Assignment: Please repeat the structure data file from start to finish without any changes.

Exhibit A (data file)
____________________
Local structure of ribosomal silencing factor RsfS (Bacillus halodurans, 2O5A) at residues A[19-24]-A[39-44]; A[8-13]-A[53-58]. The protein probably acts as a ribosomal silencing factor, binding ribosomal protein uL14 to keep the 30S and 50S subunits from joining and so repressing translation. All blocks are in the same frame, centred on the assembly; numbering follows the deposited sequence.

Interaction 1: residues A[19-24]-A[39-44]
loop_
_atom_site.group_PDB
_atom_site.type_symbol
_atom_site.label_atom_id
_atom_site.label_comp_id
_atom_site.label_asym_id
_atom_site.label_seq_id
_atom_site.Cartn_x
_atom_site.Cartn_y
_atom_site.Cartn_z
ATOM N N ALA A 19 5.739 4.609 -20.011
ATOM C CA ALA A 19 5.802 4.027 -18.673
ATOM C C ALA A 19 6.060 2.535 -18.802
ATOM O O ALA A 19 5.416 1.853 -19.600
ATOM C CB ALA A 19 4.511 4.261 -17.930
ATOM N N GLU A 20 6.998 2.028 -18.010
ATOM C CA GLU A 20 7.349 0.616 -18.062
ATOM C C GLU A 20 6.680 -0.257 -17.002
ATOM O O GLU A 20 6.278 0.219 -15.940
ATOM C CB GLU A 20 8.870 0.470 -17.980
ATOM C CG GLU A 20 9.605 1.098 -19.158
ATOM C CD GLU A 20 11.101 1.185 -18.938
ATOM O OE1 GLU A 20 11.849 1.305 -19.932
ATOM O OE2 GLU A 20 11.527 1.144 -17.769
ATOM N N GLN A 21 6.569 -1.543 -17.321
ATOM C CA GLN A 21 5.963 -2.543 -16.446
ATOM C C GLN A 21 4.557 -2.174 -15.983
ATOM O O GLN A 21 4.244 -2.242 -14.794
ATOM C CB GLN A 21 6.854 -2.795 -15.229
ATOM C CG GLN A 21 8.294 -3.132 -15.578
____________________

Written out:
Local structure of ribosomal silencing factor RsfS (Bacillus halodurans, 2O5A) at residues A[19-24]-A[39-44]; A[8-13]-A[53-58]. The protein probably acts as a ribosomal silencing factor, binding ribosomal protein uL14 to keep the 30S and 50S subunits from joining and so repressing translation. All blocks are in the same frame, centred on the assembly; numbering follows the deposited sequence.

Interaction 1: residues A[19-24]-A[39-44]
loop_
_atom_site.group_PDB
_atom_site.type_symbol
_atom_site.label_atom_id
_atom_site.label_comp_id
_atom_site.label_asym_id
_atom_site.label_seq_id
_atom_site.Cartn_x
_atom_site.Cartn_y
_atom_site.Cartn_z
ATOM N N ALA A 19 5.739 4.609 -20.011
ATOM C CA ALA A 19 5.802 4.027 -18.673
ATOM C C ALA A 19 6.060 2.535 -18.802
ATOM O O ALA A 19 5.416 1.853 -19.600
ATOM C CB ALA A 19 4.511 4.261 -17.930
ATOM N N GLU A 20 6.998 2.028 -18.010
ATOM C CA GLU A 20 7.349 0.616 -18.062
ATOM C C GLU A 20 6.680 -0.257 -17.002
ATOM O O GLU A 20 6.278 0.219 -15.940
ATOM C CB GLU A 20 8.870 0.470 -17.980
ATOM C CG GLU A 20 9.605 1.098 -19.158
ATOM C CD GLU A 20 11.101 1.185 -18.938
ATOM O OE1 GLU A 20 11.849 1.305 -19.932
ATOM O OE2 GLU A 20 11.527 1.144 -17.769
ATOM N N GLN A 21 6.569 -1.543 -17.321
ATOM C CA GLN A 21 5.963 -2.543 -16.446
ATOM C C GLN A 21 4.557 -2.174 -15.983
ATOM O O GLN A 21 4.244 -2.242 -14.794
ATOM C CB GLN A 21 6.854 -2.795 -15.229
ATOM C CG GLN A 21 8.294 -3.132 -15.578